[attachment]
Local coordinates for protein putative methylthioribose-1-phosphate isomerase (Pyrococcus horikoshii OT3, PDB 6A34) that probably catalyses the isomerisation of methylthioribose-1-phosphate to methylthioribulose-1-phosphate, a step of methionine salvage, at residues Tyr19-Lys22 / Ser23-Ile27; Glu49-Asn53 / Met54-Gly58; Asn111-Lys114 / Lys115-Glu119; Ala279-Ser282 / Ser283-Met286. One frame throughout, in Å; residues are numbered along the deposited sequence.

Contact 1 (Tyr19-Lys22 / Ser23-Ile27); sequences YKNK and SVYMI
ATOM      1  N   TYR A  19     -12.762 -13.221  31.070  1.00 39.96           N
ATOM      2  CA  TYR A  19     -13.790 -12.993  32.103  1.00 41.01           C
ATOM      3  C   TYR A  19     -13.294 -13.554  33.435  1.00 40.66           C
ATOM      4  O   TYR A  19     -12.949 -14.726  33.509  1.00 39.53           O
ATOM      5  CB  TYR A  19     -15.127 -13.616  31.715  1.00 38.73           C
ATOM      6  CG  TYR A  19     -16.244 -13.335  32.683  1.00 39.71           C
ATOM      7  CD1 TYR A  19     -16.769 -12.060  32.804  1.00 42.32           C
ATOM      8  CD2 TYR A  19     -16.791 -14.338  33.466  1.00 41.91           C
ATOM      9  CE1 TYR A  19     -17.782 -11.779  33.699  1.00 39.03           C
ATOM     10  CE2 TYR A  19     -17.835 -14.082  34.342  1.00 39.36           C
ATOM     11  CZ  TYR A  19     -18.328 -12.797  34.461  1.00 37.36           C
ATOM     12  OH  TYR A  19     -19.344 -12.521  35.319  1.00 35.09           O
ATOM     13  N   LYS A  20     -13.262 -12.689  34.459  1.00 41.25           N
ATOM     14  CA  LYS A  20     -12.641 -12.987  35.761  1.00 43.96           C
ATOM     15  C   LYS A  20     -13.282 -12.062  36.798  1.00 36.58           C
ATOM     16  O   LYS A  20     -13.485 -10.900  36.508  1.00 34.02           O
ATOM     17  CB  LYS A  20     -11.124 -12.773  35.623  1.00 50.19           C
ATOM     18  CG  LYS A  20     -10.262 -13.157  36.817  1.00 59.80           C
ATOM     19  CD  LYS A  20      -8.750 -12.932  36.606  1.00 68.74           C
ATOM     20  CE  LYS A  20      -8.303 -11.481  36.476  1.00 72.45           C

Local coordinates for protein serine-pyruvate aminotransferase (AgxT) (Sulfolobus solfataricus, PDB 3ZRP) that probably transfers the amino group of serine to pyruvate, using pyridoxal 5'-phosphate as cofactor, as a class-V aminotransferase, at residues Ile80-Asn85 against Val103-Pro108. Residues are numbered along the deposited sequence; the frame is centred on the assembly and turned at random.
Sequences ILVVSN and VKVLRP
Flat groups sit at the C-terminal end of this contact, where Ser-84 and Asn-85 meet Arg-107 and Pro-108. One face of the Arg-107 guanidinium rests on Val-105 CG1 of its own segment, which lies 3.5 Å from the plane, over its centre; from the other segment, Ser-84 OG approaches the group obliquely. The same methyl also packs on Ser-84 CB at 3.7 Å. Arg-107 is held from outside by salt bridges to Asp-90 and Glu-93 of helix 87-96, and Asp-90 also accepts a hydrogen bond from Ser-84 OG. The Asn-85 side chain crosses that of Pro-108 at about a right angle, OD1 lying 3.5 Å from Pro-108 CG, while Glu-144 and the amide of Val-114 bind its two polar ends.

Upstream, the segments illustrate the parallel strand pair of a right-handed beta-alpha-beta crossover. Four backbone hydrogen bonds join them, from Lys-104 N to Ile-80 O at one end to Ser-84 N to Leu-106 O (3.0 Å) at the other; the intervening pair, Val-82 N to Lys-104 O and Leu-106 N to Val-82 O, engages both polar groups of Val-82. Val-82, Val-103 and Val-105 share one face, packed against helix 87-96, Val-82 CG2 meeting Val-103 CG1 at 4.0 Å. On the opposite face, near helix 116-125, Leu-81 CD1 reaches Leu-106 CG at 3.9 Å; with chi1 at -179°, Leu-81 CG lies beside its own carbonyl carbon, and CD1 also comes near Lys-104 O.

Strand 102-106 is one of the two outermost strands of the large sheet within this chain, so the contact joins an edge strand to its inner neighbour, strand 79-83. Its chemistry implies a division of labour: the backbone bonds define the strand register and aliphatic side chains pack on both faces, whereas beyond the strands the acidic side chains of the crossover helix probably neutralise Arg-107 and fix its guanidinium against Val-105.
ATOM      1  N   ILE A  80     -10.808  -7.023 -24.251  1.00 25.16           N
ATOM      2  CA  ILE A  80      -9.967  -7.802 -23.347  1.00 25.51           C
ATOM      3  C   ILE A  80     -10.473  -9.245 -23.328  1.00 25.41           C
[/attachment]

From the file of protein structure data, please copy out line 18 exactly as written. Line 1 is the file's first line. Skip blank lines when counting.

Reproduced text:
ATOM     16  O   LYS A  20     -13.485 -10.900  36.508  1.00 34.02           O